After a Saturday packed with tourist activities and an early morning scenic balloon flight on Sunday, it was time to stop and smell the roses 🙂
We started at the Scented Rose Garden and Tea House (1725 Bungendore Rd, Bywong, NSW – but 25 minutes from Canberra CBD!)
The Scented Rose Garden and Teahouse was built on an acre of land by the owners Ray and Gabrielle. They designed and built the Teahouse and surrounding gardens over 3 years in any spare time they had. The garden is filled with many David Austin roses and seasonal flowers.
The lovely Teahouse is set in the rose gardens and opened to the public in 2003. Since then it has been a very popular destination for many regular customers each season (September to March). If only we lived closer to become regular customers! The bears enjoyed some delicious fresh scones served warm with plenty of jam and cream, while I had a muguccino size caffeine hit!
Wonderful hospitality, beautiful gardens, delicious scones, we could have sat there all day looking out at the scenery…
…but we had more gardens to visit.
The next stop was Cockington Green Gardens (11 Gold Creek Road, Nicholls, ACT)
The Cockington Green Gardens opened to the public in 1979. This is another family owned and operated attraction, with four generations involved in it’s operation over the past 35 years.
Cockington Green Gardens offers its visitors an experience you will not find anywhere else, a venture into a delightful and fascinating display of meticulously crafted miniature buildings set within beautifully landscaped gardens.
The International Area, which first opened in 1998, is constantly growing with displays from many different parts of the world. These buildings are of various scales from 1/18 to 1/100 and are sponsored by High Commissions and Embassies in Canberra. The different scales allow for the larger exhibits to fit into the display area.
One of the most popular attractions of Cockington Green Gardens is the Miniature Steam Train. The train was specially made for Cockington Green Gardens and is a half-size replica of a Fowler Cane Loco and operates on a 12” gauge track with a drive configuration of 0-4-0. Originally fueled by coal, the mini steam train was converted to run on gas and is believed to be the only one of its kind. All bears aboard…
The Gardens of Old Parliament House offer a pleasant, rose filled place to pause, and smell the roses, in the heart of the Parliamentary Zone. Located on either side of Old Parliament House are the House of Representatives Garden and Senate Garden.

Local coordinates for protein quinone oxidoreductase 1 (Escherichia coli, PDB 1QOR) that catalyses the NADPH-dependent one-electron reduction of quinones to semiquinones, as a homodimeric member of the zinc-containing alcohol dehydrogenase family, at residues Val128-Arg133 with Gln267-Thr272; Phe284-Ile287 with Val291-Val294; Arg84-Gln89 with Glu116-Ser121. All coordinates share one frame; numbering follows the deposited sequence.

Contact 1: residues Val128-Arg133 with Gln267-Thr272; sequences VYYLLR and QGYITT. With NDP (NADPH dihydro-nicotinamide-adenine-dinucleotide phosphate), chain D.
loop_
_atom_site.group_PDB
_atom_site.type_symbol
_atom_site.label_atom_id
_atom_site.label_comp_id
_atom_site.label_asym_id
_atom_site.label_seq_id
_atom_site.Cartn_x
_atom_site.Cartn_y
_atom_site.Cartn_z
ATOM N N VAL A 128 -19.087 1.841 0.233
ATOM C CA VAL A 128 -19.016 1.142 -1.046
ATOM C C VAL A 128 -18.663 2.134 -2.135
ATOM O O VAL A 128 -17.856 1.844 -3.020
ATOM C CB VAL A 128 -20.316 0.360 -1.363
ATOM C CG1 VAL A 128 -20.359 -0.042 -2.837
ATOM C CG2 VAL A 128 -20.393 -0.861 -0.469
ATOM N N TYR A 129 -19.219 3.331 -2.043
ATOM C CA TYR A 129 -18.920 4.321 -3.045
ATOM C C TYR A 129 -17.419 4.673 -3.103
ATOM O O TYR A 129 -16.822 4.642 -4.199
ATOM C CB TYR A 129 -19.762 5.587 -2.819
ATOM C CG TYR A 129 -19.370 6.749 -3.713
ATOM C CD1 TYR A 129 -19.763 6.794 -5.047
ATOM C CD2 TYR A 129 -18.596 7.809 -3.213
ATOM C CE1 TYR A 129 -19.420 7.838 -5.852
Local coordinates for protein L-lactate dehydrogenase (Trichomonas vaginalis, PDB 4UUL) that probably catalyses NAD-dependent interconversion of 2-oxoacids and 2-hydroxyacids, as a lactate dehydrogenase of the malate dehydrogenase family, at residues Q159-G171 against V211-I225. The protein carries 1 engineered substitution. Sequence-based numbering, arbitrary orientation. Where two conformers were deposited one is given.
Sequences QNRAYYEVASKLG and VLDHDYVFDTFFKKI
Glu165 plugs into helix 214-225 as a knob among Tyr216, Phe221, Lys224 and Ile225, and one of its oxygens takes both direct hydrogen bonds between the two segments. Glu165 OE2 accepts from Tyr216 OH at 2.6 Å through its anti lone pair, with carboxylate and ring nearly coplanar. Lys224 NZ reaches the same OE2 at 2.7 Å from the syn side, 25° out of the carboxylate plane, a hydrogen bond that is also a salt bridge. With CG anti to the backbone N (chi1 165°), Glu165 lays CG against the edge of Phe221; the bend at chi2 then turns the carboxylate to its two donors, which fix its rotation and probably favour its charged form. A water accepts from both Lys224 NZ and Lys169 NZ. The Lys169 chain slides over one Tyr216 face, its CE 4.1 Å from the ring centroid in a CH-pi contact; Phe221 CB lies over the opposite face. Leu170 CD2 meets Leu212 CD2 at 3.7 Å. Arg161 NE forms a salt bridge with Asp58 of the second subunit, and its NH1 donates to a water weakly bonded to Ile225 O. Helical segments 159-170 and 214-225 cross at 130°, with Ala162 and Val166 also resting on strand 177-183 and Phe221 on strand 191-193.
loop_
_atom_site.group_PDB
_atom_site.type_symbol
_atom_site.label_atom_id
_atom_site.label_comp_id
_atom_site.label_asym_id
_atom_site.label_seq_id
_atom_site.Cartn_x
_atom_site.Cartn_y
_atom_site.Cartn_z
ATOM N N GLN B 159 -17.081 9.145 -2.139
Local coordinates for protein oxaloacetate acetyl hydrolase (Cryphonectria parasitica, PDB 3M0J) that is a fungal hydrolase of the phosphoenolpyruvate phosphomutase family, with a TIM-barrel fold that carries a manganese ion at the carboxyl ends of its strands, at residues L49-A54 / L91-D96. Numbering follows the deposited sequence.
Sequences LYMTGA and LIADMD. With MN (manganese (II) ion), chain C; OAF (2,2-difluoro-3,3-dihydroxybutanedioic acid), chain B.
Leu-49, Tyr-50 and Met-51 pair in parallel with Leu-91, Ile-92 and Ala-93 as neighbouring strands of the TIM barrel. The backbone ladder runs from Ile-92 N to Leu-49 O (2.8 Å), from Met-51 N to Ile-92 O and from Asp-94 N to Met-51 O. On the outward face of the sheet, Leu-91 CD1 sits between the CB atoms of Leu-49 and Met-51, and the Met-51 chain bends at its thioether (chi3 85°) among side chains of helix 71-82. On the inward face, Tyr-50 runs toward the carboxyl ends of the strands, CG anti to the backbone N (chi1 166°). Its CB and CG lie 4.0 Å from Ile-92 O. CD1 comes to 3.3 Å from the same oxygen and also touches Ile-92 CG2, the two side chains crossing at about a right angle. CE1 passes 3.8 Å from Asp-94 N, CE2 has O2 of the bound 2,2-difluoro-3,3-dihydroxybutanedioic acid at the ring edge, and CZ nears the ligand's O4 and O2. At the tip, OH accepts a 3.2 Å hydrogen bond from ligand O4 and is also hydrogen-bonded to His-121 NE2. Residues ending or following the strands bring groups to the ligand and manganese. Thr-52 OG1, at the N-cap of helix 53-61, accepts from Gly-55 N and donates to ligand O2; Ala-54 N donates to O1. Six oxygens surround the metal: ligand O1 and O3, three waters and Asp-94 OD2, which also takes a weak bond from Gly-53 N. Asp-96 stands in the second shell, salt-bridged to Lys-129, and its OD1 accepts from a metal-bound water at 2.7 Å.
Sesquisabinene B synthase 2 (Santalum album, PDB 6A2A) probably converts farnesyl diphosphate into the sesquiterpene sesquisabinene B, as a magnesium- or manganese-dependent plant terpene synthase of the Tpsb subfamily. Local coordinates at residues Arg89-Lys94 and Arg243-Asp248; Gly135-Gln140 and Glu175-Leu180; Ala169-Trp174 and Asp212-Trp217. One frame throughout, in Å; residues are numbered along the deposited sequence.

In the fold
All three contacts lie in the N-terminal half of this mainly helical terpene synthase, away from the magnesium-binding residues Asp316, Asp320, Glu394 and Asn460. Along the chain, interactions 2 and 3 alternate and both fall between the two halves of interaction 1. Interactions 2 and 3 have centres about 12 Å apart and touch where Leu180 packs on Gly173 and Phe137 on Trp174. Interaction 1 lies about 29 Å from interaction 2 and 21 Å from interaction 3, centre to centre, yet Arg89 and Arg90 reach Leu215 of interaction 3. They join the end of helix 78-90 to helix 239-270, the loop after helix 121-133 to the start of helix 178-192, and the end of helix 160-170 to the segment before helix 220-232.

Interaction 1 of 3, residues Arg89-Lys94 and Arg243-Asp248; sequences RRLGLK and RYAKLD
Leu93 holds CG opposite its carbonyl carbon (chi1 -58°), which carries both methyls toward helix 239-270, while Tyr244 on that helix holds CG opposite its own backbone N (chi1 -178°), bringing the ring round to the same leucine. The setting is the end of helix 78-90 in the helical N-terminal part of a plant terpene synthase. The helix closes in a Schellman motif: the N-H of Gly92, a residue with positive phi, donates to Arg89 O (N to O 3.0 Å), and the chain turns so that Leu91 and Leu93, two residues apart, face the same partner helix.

The Gardens of Old Parliament House were laid out in the emerging capital of Canberra in the late 1920s and early 1930s. Because the ‘Provisional’ Parliament House (as it was originally known) was deliberately kept simple and restrained in keeping with its temporary status, the design was carried through to the accompanying gardens.
From 1931 to 1938, the Secretary of the Joint House Department, Robert Broinowski, set about establishing gardens to the east and west of Old Parliament House. Originally, the rear courtyards of the building were open to the gardens through a colonnade, John Smith Murdoch’s intention being that members and Senators should be able to use the gardens as an integral part of the building. Later this intention was lost, as extensions were added to the back part of the building to provide more offices.
The gardens are enclosed by hedges and were planted with trees. Both the east and west gardens were divided into four quadrants, with two being occupied by rose gardens and the remaining two by recreational facilities, tennis courts, a cricket pitch and bowling green, for the exclusive use of members and staff.
The gardens were officially restored and re-opened in December 2004 following their decline after the Parliament moved to the new Parliament House in 1988. The gardens are now known as the National Rose Garden.
In November 2002, Mrs Tamie Fraser AO, patron of the Old Parliament House Gardens reconstruction project launched a campaign seeking public support through rose patronage. Around 2,400 people from around Australia became rose patrons, providing a contribution towards the reconstruction.
In December 2014, the ten-year rose patronage program came to an end. The beautiful roses will remain in place, along with their names, to assist those with a particular interest find specific varieties. Patrons often visit to check their sponsored rose which may celebrate a particular person or memorable occasion. It is hoped this special connection with the Gardens will continue into the future.
If the gardens want a special connection with Honey and Isabelle, they will have to include the highly scented Honey Perfume Rose and Isabelle Rose!